Mealybugs are part of the insect families collectively known as scale insects. They are soft-bodied, without the outer shell associated with insects in the other scale insect families. Instead, mealybugs are usually covered with a white waxy powder
Mealybugs have sucking mouthparts. Feeding weakens and stunts plants, causes leaf distortion, yellowing, and even total leaf loss. In some cases, plants can be killed. Mealybugs also produce large amounts of honeydew (similar to that produced by whiteflies and aphids), which can coat plants and surrounding surfaces with a sticky layer. A black fungus commonly known as “sooty mold” grows on the honeydew. The presence of honeydew and sooty fungus is one way to detect infestations of these insects.
Life Cycle. The citrus mealybug female can produce about 600 eggs, which are produced in cottony structures called ovisacs. Eggs may be produced with or without males. The eggs hatch in less than 10 days into small nymphs called crawlers. The crawlers move about the plants and locate feeding sites. Once the insects settle, there is not much movement. Under favorable conditions, there may be six generations per year. In reality, generations overlap, so all developmental stages will be present.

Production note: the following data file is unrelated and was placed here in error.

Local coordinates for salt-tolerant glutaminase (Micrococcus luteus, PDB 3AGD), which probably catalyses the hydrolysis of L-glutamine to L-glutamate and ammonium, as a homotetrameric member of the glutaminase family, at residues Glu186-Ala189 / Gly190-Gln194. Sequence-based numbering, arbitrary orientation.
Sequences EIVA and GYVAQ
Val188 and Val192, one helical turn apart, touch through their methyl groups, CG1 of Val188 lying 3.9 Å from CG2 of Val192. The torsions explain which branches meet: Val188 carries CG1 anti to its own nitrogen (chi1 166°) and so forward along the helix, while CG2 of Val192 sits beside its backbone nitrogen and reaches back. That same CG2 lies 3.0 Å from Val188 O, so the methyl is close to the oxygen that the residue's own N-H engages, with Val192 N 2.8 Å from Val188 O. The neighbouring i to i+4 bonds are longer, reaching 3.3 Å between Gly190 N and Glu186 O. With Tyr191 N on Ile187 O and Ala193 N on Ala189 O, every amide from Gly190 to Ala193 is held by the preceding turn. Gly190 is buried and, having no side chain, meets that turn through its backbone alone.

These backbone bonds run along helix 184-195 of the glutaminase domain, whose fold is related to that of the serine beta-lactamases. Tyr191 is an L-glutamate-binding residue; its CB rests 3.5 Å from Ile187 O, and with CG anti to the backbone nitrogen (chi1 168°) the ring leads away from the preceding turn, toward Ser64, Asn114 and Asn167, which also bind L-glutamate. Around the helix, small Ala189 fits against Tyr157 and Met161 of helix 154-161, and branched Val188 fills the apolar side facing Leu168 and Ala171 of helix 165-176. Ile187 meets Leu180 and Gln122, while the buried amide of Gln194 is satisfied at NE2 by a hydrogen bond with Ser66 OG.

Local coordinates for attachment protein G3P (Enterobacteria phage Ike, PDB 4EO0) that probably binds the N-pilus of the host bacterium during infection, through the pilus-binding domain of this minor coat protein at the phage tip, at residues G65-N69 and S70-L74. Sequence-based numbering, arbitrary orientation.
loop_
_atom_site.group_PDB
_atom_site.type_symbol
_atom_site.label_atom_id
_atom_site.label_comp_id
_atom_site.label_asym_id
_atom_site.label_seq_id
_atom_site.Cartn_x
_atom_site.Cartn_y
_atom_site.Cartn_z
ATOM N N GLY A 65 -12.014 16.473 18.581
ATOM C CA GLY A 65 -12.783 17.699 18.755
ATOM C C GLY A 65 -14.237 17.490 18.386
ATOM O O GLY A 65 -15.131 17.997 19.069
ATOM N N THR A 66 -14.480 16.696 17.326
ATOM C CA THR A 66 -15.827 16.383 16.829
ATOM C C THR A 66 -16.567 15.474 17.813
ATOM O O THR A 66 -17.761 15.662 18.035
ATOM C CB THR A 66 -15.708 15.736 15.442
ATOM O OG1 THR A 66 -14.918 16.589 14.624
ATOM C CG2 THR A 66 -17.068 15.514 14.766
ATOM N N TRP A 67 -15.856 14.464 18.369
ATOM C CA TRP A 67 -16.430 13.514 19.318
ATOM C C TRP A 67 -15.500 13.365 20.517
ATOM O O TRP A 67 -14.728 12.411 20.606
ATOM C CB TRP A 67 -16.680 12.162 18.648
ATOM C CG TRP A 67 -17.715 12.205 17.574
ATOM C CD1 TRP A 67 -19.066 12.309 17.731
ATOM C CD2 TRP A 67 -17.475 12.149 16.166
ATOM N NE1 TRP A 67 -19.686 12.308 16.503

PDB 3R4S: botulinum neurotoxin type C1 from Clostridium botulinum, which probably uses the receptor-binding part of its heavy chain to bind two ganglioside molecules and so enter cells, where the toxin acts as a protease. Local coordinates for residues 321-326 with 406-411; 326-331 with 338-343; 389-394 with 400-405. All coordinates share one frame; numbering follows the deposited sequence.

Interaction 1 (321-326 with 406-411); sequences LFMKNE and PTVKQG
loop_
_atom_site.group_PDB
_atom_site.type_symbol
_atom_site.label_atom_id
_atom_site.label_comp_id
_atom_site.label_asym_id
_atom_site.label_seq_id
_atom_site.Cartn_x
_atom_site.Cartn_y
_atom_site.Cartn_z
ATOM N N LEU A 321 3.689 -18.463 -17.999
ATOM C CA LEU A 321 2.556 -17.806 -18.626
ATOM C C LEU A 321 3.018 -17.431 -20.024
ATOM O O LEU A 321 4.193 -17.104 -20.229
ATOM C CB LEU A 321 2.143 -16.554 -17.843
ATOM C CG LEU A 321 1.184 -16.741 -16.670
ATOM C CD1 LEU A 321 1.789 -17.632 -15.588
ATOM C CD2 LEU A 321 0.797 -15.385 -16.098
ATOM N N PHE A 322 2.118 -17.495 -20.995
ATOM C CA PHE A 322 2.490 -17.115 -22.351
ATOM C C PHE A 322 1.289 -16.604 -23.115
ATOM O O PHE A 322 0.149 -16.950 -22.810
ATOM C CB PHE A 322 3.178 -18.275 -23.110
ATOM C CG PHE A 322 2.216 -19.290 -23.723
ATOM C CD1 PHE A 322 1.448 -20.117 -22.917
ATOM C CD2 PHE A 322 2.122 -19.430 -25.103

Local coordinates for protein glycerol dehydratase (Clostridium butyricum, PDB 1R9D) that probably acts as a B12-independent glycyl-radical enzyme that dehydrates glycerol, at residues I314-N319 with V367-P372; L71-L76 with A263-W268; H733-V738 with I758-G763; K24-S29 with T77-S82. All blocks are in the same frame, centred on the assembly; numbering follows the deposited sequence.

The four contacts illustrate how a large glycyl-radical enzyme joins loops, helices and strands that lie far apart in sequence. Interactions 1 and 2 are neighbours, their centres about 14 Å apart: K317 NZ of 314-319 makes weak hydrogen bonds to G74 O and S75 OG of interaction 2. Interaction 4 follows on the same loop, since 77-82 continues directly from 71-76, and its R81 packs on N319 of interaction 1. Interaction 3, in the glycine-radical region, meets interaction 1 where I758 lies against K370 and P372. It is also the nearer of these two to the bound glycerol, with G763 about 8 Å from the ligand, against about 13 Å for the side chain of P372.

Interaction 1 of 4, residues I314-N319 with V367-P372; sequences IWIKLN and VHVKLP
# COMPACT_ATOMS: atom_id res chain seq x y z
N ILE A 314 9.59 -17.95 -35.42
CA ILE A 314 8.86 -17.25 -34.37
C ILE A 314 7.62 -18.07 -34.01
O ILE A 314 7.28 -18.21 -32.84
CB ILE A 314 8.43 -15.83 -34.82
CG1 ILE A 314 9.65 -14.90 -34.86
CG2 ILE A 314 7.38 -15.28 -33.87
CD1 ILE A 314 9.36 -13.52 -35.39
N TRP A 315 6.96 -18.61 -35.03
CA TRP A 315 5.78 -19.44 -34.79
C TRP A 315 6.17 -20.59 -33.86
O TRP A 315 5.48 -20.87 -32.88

Many chemical insecticides list mealybugs.
– Rubbing Alcohol Spray: Mix 1 to 2 cups alcohol per quart of water. Using undiluted alcohol as a spray is very risky for plants. Since alcohol can damage plants always test your spray mix on a few leaves of plants first. If the spray kills the pests and no leaf damage shows within the next 2 or 3 days, go ahead and spray further, using exactly the same ingredients and proportions you tested. If an infestation is well-established, it will be necessary to make a series of applications, at 10 to 14-day intervals, for mealybug control.
– Insecticidal soap spray according to the dilution on the label but substitute alcohol for half of the water required.
– Horticultural Oil and Insecticidal Soap Sprays: Are effective non-chemical controls for mealybugs and other soft-bodied pests. Oil sprays suffocate the insects and can aid in controlling scale crawlers and eggs, while soap sprays cause the insect’s cell membranes to rupture effectively causing it to desiccate.